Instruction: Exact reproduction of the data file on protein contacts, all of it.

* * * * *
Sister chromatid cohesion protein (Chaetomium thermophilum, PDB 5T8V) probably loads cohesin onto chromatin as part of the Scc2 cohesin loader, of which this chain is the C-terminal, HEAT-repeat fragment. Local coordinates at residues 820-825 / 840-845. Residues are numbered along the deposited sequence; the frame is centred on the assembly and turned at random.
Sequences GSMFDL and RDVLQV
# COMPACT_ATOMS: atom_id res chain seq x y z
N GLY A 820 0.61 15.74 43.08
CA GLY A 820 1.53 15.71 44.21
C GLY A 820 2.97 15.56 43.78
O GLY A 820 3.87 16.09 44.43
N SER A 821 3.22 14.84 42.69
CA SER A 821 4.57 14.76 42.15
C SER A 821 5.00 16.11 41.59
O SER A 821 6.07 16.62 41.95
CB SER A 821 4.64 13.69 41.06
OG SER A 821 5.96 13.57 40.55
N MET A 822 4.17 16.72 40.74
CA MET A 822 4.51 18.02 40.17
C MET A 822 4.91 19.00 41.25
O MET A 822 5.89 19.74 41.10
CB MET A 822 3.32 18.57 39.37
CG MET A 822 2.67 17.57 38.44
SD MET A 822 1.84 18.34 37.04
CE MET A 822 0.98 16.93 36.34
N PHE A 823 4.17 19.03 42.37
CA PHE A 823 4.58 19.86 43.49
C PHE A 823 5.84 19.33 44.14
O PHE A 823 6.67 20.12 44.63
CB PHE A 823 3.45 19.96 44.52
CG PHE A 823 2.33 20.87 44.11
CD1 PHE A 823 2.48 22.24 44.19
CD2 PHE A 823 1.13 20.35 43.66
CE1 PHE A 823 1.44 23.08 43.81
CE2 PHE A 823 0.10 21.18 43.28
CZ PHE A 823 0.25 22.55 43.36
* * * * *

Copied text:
Sister chromatid cohesion protein (Chaetomium thermophilum, PDB 5T8V) probably loads cohesin onto chromatin as part of the Scc2 cohesin loader, of which this chain is the C-terminal, HEAT-repeat fragment. Local coordinates at residues 820-825 / 840-845. Residues are numbered along the deposited sequence; the frame is centred on the assembly and turned at random.
Sequences GSMFDL and RDVLQV
# COMPACT_ATOMS: atom_id res chain seq x y z
N GLY A 820 0.61 15.74 43.08
CA GLY A 820 1.53 15.71 44.21
C GLY A 820 2.97 15.56 43.78
O GLY A 820 3.87 16.09 44.43
N SER A 821 3.22 14.84 42.69
CA SER A 821 4.57 14.76 42.15
C SER A 821 5.00 16.11 41.59
O SER A 821 6.07 16.62 41.95
CB SER A 821 4.64 13.69 41.06
OG SER A 821 5.96 13.57 40.55
N MET A 822 4.17 16.72 40.74
CA MET A 822 4.51 18.02 40.17
C MET A 822 4.91 19.00 41.25
O MET A 822 5.89 19.74 41.10
CB MET A 822 3.32 18.57 39.37
CG MET A 822 2.67 17.57 38.44
SD MET A 822 1.84 18.34 37.04
CE MET A 822 0.98 16.93 36.34
N PHE A 823 4.17 19.03 42.37
CA PHE A 823 4.58 19.86 43.49
C PHE A 823 5.84 19.33 44.14
O PHE A 823 6.67 20.12 44.63
CB PHE A 823 3.45 19.96 44.52
CG PHE A 823 2.33 20.87 44.11
CD1 PHE A 823 2.48 22.24 44.19
CD2 PHE A 823 1.13 20.35 43.66
CE1 PHE A 823 1.44 23.08 43.81
CE2 PHE A 823 0.10 21.18 43.28
CZ PHE A 823 0.25 22.55 43.36